The world of craft cider in North America is where craft beer was about 15 years ago. And for me, that’s a great thing. I know this because I’ve just returned from the beer-soaked city of Grand Rapids where myself and Tara were judges in North America’s largest cider competition (this year over a 1,000 entries came in from cideries around the world).

Last time I visited Grand Rapids, it was all about the great craft beer (HopCat and Founders remaining my favourite city haunts), but this time you had to be blind not to notice all the buzz around local cider. We stopped in at Blake’s on the way, a huge restaurant and cidery in the middle of farm country, breezed past award-winning fruit cidery, Uncle John’s, and into Grand Rapids proper where we hit a cider salon hosted by the Michigan Craft Cider Association. There we tasted everything from a dry, complex beauty crafted with 108 different types of apples from Forgotten Ciders, to a cinnamon-spiked beauty from Left Foot Charley, to a Galaxy-hopped cider from Northville Winery to a dry “Cidre Brut” from Virtue Cider.2016-04-24 14.13.22-4 2

What I love about the cider scene is its intimacy — we judged with some of the finest producers in the world, the youthful energy of the community, and the openness and willingness to teach (all judges sat through a 5-hour sensory training by AeppelTreow cider maker, Charles McGonagal, and cider expert Gary Audey).

The state of Michigan has offered support to enable start-up cideries like Vander Mill Cider to grow from a 5,000 square-foot cidery in Spring Lake in 2006, to their new Grand Rapids behemoth production cidery that is 400 percent bigger, with mammoth tanks, distribution to four states and growing. I was with a number of Ontario cidery owners at GLINTCAP and they walked around the new Vander Mill facility slacked jawed, snapping pictures and saying, “They’re never going to believe the size of this place back home.”

That’s not because the makers aren’t innovating and growing to the best of their abilities. It’s because the federal and Ontario governments badly needs to reform its tax regulations on cider (because it was a forgotten beverage for so long in Canada, taxes haven’t been reformed to give local cider the same benefits as local beer). In the U.S., the similar historical roadblocks existed at a federal level, says Michigan cidermaker, Andy Sietsema. But cider makers formed the United States Association of Cider Makers in 2013, and lobbied successfully to get the beverage redefined on a federal level. A national association wouldn’t be a bad idea for Canadian cider makers either, eh?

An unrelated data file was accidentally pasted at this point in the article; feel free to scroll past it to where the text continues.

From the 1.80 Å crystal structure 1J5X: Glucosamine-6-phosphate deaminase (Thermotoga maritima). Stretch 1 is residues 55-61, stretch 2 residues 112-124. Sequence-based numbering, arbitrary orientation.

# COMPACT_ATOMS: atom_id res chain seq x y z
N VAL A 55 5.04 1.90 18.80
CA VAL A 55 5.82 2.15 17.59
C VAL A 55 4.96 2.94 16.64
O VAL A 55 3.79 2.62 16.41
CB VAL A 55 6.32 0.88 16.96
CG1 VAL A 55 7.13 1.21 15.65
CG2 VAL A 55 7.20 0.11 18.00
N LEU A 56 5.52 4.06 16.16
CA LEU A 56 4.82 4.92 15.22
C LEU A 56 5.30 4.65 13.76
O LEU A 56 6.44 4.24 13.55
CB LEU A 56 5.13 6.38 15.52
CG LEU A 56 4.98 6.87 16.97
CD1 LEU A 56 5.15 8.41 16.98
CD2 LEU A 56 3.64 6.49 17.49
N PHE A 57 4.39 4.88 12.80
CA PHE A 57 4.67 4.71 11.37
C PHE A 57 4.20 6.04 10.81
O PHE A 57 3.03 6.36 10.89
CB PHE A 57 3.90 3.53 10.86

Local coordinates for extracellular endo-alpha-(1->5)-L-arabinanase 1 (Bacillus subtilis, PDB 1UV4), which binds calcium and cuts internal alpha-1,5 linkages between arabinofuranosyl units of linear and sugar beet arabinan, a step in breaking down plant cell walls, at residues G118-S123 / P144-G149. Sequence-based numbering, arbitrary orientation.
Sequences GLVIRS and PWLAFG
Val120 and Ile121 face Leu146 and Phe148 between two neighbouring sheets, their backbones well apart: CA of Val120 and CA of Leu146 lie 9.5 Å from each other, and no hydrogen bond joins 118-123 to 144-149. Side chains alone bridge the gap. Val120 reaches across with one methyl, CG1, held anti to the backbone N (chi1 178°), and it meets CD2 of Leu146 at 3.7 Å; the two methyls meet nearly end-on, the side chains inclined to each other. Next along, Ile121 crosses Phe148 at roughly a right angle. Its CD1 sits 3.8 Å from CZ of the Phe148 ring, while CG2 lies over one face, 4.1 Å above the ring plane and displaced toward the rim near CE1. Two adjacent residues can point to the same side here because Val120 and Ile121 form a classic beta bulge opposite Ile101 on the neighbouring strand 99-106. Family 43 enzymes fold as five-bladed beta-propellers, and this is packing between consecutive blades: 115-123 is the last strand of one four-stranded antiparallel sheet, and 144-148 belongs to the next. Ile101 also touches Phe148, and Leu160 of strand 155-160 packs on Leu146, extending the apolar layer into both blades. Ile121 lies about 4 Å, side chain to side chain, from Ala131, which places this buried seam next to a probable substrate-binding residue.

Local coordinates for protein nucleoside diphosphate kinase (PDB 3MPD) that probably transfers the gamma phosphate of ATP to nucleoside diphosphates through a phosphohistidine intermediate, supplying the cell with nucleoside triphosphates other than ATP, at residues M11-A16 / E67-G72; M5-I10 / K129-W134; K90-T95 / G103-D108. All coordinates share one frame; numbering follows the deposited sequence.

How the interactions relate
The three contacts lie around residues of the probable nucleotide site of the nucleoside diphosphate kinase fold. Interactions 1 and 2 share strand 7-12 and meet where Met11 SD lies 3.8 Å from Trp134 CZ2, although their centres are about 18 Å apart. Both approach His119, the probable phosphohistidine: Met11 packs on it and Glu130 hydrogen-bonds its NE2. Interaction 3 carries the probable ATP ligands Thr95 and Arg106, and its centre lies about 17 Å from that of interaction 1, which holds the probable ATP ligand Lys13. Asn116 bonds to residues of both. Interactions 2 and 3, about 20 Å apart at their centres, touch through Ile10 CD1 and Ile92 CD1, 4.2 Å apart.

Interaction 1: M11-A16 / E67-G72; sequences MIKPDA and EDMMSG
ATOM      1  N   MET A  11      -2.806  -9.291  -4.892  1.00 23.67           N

Here in Ontario, it’s really expensive to open a cidery — anything you sell into the LCBO is taxed by them at 58 percent (holy cow!). And even if you don’t put your bottles in the LCBO, but you sell direct to bars and restaurants, you’re slapped with a 32% LCBO tax (brewers pay no LCBO tax on direct sales). Because cideries are licensed like breweries, the only way around the tax is to not only put up the cash for hte building and all the equipment, but also plant or buy five acres of apple trees. “These taxes mean that we are unable to invest that money back into our own company,” says Chris Haworth, owner of West Avenue Cider Company in Hamilton, Ontario, “and the growth of our company is much slower than the public demand.”  And guess what? Not every cider maker wants to be a grower. A few cideries have made it over the hump here in Ontario — we have a little over 20 local producers.

In Michigan, where you can build a small production cidery without apple trees, there are about 35 cideries. Like Ontario, that state has a lot of apple farmers who need a market for their juice — so why not let any cideries buy the juice, but sell the product they make at their own retail store without the heavy taxes?

If you want to see where cider could go in Ontario, just drive around Michigan (be sure to stop into Vander Mill for tasty treats like a pecan cider dispensed on nitro).2016-04-21 20.19.04

And if you want more locally-produced artisanal cider, made with full juice from Ontario apples instead of apple concentrate and “natural flavours” (ever wonder why Angry Orchard tastes like Apple Jolly Ranchers? Or how Molson Canadian Stone Fruit’s cider gets its Fuzzy Peaches note? It ain’t just juice), then vote with your wallet and buy local. Despite all the barriers, Ontario cider makers are knocking it out of the park — West Avenue Cider Company was the only outfit to take TWO Best In Show Awards home out of all the makers in the competition, and Ontario craft cider makers took home 46 medals in total.

Consumer support for local cideries and continued governmental lobbying on the part of our local cider makers will bring about a more level-playing field that enables local cider to enjoy the same tax breaks as local beer. It’s just a question of when.

Ok, now that you’ve got that Ontario craft cider in hand, how do you decide whether the cider in your hand is in top form? Click here for some hot tips on evaluating cider.